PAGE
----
This sub-series is no different. If you only want to learn about DynamoDb then you can follow through without worrying much about what we discussed before. If, on the other hand, you’re building a Big Data handling system then we’ll see towards the end of the series where DynamoDb could fit into the picture. We’ll pave the way for the next Amazon Big Data component called Elastic MapReduce (EMR), a Hadoop-based data mining solution. In fact, I was a bit uncertain whether I should describe EMR first and then go over to DynamoDb, but showing DynamoDb first should be fine.

The DynamoDb UI

Log onto the AWS console and locate the DynamoDb service:

DynamoDb service on Amazon UI

Probably every service you use with AWS has a region that you can select in the top right section of the UI:

DynamoDb region selector

Note that in your case a different region might be pre-selected so don’t get confused by the fact that it says “Singapore” in the above screenshot. Click the down-pointing arrow to view all the available regions. These regions are significant for all services with a couple of exceptions. E.g. S3, which we discussed in the previous series, is global and has less regional significance. In the case of DynamoDb when you create a new database then that database will be available in the selected region. It doesn’t, however, mean that users cannot save and access records in a database in Ireland from Australia. However, it will take Australian users a bit more time to complete the DB-related operations than it does for a user in the UK. Also, we’ll see later that the region must be specified in code when configuring the access to AWS otherwise you may be wondering why your database cannot be located.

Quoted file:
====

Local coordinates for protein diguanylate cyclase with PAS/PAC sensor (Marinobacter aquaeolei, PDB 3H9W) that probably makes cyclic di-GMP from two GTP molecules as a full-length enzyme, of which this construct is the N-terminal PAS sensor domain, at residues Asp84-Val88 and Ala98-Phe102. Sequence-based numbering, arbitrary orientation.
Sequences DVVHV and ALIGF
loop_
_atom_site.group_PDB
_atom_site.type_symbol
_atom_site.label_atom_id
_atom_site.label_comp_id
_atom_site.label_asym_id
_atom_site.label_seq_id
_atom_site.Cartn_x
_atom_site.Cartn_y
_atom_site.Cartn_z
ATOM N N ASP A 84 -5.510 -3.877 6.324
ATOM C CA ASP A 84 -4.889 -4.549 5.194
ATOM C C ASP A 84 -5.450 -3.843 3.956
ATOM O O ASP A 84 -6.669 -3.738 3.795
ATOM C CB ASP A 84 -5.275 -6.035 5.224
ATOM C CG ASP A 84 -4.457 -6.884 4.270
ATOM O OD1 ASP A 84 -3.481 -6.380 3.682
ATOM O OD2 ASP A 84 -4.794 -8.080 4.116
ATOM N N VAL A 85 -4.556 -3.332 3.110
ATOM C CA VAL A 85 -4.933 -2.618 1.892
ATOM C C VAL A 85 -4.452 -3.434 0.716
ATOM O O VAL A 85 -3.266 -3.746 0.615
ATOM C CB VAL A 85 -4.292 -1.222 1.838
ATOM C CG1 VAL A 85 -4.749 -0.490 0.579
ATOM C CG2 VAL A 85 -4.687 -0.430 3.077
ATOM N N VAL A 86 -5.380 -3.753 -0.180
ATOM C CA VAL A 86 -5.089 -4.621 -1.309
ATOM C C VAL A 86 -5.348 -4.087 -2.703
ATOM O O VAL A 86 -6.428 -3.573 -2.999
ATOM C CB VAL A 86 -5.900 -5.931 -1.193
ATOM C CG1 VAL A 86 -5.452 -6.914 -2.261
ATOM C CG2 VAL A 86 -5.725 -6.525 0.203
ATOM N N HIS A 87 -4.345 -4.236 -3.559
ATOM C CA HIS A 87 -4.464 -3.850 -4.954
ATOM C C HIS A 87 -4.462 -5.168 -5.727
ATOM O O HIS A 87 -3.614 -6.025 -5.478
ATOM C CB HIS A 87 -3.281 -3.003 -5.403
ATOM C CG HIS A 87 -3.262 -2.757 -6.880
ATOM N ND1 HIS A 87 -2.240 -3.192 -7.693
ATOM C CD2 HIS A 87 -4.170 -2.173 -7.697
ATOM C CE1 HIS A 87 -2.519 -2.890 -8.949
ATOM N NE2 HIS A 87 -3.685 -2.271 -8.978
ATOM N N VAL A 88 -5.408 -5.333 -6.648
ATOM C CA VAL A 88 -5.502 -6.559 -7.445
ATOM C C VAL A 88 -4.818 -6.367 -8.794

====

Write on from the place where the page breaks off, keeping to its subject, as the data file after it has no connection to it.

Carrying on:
If this is the first time you use DynamoDb then you’ll probably see the below button to create your first table:

DynamoDb create first table UI

Else if you already have at least one table in the selected region then you’ll see the table-handling toolbar above the list of tables:

DynamoDb toolbar on the GUI

In any case press the Create Table button and you’ll see the following popup window:

Create table UI in Amazon DynamoDb

You’ll understand the Table Name text box. Primary Key, however, deserves more attention. It offers two options: “Hash and Range” and “Range”. This page describes their purpose. Here’s a summary:

  • Hash and range: this is comparable to composite IDs in MS SQL where the primary key consists of two columns that together uniquely identify a record
  • Hash: a single unique primary key